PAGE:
Like many people around the country, I reflected on the events that took place on September 11, 2001. It would be very difficult to argue that that day was not a somber and tragic one. However, it is fair and relevant to ask where we are now. That is in fact what remembering that day is partially about.
So how far have we come? What has changed? How have we grown from it?
Initially it seemed that people were in shock with what they saw on TV, and I didn't really know how to react at first. People didn't seem ready to ask questions about our own government or to critically look at historical reasons for what happened. So that kind of analysis never took place by the mainstream press.
September 11 doesn't only hold significance to the United States. Many Chilean people also consider it a tragic day, but for other reasons. On September 11, 1973, Chilean president Salvador Allende died during a military coup. Ironically enough, the United States had a great deal to do with his removal from power. Most people will never hear about this because it's kept quiet and overshadowed by other events on that same day.
Depending on how one chooses to use certain terminology, the removal of Allende from power can be considered an act of terrorism. To me, terrorism is any act that creates an environment that is hostile or terrifying. I'd go as far as saying that people of color in this country deal with terrorism from the day they are born, and continue to live through it almost every day.
Have you ever really stopped to think about what the term terrorism means? According to the definition found in the Federal Criminal Code, Chapter 113B of Part I of Title 18 of the United States, terrorism includes "... activities that involve violent (or life-threatening acts) that are a violation of the criminal laws of the United States or of any State and appear to be intended (i) to intimidate or coerce a civilian population; (ii) to influence the policy of a government by intimidation or coercion; or (iii) to affect the conduct of a government by mass destruction, assassination, or kidnapping; and (if domestic) occur primarily within the territorial jurisdiction of the United States and (if international) occur primarily outside the territorial jurisdiction of the United States."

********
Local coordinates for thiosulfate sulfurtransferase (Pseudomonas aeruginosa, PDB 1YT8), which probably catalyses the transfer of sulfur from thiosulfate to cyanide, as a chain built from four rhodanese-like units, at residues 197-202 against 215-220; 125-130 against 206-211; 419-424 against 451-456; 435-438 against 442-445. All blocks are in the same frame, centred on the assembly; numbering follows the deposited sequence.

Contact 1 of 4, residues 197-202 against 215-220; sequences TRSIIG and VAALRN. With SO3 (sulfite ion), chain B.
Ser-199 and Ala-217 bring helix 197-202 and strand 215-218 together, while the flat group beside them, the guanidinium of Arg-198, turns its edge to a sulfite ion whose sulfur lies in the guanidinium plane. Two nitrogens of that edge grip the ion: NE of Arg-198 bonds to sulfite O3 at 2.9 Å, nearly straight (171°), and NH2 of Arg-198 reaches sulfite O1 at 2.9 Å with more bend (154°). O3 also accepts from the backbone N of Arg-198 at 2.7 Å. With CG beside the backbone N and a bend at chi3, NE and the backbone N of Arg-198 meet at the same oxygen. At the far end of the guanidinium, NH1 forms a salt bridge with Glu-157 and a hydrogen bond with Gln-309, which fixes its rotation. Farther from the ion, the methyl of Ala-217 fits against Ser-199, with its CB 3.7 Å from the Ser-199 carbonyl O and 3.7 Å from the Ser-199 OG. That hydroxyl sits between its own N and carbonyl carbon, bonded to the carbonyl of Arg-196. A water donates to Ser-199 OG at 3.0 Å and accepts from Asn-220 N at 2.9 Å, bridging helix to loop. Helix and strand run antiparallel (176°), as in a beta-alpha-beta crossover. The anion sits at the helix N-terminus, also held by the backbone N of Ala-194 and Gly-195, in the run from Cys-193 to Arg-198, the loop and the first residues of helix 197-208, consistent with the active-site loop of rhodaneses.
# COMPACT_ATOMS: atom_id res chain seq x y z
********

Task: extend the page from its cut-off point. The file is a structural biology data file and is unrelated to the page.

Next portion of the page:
I would argue that such a definition would call into question many of the actions that the United States has carried out over the years, decades and centuries.
Even considering the above definition and keeping in mind that the term is used in the media on a daily basis, I can't really say with confidence that this is what is meant when people talk about terrorism. I can ask any number of people who either have family from the Middle East or come from the Middle East themselves, and they will tell me that their experience is very different.
In the days following September 11, 2001, my Middle Eastern brothers and sisters became targets of terroism on a different level. They were racially profiled, called names, searched at airports more than others, and so on. Suddenly the idea of terrorism had the face of a person of darker skin, which is something that the federal definition never states, but seems to practice.
So the reality is that when people talk about terrorism they mean something they don't actually say. Much like white privilege or men making more money than women, in the United States, terrorism goes hand-in-hand with people from the Middle East, much like "illegal" immigration goes with Mexicans.
These are associations that just don't have any moral or fair foundations. They are terms that are never openly questioned in a presumed, free democracy. Where is the discourse? Has the political, social, and moral consciousness of this society not passed its "terrible 2's" yet? From the looks of it, no, for folks are still pointing their fingers and not taking leadership by asking what their role is in all of this.
This is one of the many additional tragedies that was revealed after 9/11, But, for me, the question is this: how can this society mature beyond such pettiness?
I am not just blaming or pointing fingers at this or that person. Rather, I'm calling on people to question and engage in more-than-meets-the-eye thought.
If you've read history and know about people like Salvador Allende and events like the extermination of Native people in North America, then perhaps you will have grounds for legitimately disagreeing with me. But, if all you base your opinions on are on what you hear and see on TV, then maybe it's time that you did a little research.
I am always willing to hear what others have to say and I invite discourse and dialogue. After all, that's what our democracy is all about, right?
Enrique Gonzalez is a resident of the Skyway neighborhood in South Seattle and works at El Centro de la Raza. He may be reached through the address or e-dress listed below.[[In-content Ad]]